• In addition, countries must invest in ambitious research and development technologies to combat AMR.
  • The WHO also suggests a number of steps that can be taken at various levels to reduce the impact and also limit the spread of this resistance.

At individual level

  • For individuals, the most important step towards preventing and controlling the spread of this antibiotic resistance is to use antibiotics only when prescribed by a certified health professional. Also, never sharing with anyone used leftover antibiotic.
  • Preparing food hygienically and avoiding close contact with sick people.
  • Practising safer sex and keeping vaccinations up to date.
  • Following the WHO’s five keys to safer food i.e. to keep clean, separate raw and cooked, cook thoroughly, keep food at safe temperatures, use safe water and materials and choose foods that have been produced without the use of antibiotics for growth promotion or disease prevention in healthy animals.

For Policymakers

  • Policymakers must ensure that a robust national action plan is in place to tackle antibiotic resistance.
  • Surveillance of antibiotic-resistant infections must be improved.
  • Policies, programmes and implementation of infection prevention and control measures must be strengthened.
  • It is required to regulate and promote the appropriate use of quality medicines.
  • Information must also be made available on the impact of antibiotic resistance.

For Health Professionals

  • Health professionals need to play a major role in preventing and controlling the spread of antibiotic resistance.
  • The first and foremost thing that must be done is to ensure that their hands, instruments and environment are clean.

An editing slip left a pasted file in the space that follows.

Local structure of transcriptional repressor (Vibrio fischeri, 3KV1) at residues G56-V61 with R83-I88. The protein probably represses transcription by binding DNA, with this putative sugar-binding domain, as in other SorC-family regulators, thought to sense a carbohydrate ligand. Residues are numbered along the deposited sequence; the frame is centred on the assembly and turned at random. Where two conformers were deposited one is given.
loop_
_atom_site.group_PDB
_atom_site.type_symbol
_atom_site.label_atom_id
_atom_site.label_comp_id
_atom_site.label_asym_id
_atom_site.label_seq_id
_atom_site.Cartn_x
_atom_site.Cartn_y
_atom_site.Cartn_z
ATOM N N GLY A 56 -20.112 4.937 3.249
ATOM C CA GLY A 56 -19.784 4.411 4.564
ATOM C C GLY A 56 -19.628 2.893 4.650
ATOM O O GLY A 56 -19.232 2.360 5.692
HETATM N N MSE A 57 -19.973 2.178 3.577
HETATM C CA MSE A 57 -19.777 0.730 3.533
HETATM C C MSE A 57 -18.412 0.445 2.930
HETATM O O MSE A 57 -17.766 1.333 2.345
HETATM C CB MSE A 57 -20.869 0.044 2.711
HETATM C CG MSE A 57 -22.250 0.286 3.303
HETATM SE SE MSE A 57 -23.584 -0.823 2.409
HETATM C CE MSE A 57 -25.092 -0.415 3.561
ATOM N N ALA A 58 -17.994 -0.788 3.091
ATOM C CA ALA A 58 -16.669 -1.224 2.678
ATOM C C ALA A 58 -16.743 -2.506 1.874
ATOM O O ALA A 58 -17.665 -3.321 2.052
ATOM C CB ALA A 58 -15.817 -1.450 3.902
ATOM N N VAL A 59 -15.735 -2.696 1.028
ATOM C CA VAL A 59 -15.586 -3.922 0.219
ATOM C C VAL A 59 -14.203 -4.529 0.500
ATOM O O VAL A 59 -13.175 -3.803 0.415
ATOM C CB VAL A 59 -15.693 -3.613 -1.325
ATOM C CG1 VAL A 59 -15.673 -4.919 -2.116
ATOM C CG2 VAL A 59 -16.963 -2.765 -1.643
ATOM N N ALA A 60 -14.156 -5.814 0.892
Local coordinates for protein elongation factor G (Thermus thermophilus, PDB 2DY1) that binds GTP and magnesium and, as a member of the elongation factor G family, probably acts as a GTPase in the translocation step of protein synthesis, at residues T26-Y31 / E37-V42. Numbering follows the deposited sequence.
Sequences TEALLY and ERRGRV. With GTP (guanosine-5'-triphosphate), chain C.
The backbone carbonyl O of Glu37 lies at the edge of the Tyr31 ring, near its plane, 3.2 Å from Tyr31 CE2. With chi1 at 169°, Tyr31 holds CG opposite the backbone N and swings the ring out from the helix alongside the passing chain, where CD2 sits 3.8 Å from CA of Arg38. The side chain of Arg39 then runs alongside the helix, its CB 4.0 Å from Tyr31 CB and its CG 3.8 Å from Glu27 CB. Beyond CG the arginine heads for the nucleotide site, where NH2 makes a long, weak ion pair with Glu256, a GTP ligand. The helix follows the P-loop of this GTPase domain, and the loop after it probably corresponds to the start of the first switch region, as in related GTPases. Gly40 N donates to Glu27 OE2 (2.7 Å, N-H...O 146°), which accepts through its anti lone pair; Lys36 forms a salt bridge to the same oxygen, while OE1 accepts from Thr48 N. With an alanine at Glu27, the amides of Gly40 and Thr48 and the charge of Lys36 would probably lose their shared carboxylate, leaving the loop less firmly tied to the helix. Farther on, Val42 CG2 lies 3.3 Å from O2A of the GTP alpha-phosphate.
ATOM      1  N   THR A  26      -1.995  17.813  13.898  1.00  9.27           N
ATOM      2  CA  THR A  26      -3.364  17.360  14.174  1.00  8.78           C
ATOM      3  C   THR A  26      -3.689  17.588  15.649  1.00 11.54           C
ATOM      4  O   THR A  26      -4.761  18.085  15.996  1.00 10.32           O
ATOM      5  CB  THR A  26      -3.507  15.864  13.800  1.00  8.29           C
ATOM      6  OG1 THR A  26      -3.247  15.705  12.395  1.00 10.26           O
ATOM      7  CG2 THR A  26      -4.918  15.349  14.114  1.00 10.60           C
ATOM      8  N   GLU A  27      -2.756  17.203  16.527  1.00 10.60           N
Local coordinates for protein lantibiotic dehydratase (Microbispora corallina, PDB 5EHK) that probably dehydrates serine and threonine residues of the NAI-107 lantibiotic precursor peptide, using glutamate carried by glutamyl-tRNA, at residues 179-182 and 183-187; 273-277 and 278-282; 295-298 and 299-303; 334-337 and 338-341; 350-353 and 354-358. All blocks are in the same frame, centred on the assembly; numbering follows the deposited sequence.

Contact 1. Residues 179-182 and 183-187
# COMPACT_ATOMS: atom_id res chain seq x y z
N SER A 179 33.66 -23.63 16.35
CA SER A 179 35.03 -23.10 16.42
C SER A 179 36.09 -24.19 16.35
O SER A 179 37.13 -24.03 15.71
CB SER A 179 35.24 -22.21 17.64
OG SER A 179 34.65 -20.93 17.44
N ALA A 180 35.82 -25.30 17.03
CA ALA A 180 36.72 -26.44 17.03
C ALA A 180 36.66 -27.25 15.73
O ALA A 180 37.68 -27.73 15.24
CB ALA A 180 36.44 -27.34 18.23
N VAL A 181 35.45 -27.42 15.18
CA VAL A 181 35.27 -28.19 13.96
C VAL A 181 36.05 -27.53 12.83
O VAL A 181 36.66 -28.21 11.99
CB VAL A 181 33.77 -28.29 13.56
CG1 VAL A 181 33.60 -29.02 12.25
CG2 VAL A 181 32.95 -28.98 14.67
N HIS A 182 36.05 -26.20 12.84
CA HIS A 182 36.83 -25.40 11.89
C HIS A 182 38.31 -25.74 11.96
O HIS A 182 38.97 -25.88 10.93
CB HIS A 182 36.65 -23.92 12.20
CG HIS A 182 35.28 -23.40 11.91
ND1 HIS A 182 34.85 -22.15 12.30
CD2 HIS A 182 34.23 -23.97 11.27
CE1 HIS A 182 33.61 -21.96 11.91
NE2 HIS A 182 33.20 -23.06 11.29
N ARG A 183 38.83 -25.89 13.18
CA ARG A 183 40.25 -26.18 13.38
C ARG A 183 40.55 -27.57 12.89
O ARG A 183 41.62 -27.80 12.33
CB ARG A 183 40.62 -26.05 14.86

• They should only prescribe and dispense antibiotics when they are needed.
  • They must immediately report antibiotic resistant infections to surveillance teams.

For different sectors

  • Sectors like healthcare and agriculture must also act to prevent and control the spread of antibiotic resistance.
  • The healthcare industry can invest in research and development of new antibiotics, vaccines, diagnostics and other tools.
  • The agricultural sector must adhere to the guidelines such as giving antibiotics to animals only under veterinary supervision.
  • Antibiotics should not be used for growth promotion or to prevent diseases in healthy animals.
  • Animals must be vaccinated to reduce the need for antibiotics and use alternatives to antibiotics when available.
  • The agriculture sector should also promote and apply good practices at all steps of production and processing of food from animals and plants sources.
  • In addition, they must also improve biosecurity on farms and prevent infections through improved hygiene and animal welfare.


1. In 2015, WHO launched the global antimicrobial surveillance system (GLASS) to work closely with WHO collaborating centres and existing antimicrobial resistance surveillance networks.

    • As members of GLASS, countries are encouraged to implement the surveillance standards and indicators gradually based on their national priorities and available resources.

2. Recently, the United Nations (UN) has begun considering the threat of antimicrobial resistance (AMR) to be at par with diseases like ebola, HIV.

3. The WHO has launched a global campaign that urges countries to adopt its new online tool aimed at guiding policy-makers and health workers to use antibiotics safely and more effectively.


The tool, known as ‘AWaRe’, classifies antibiotics into three groups:

Access — antibiotics used to treat the most common and serious infections

Watch — antibiotics available at all times in the healthcare system

Reserve — antibiotics to be used sparingly or preserved and used only as a last resort

4. India has been called the epicenter of the global drug resistance crisis. Chickens in numerous poultry farm are being given Colistin, to protect them against diseases or to make them gain weight faster. Doctors call Colistin the ‘last hope’ antibiotic.

The World Health Organisation has called for the use of such antibiotics to be restricted to animals. These should be banned as growth promoters.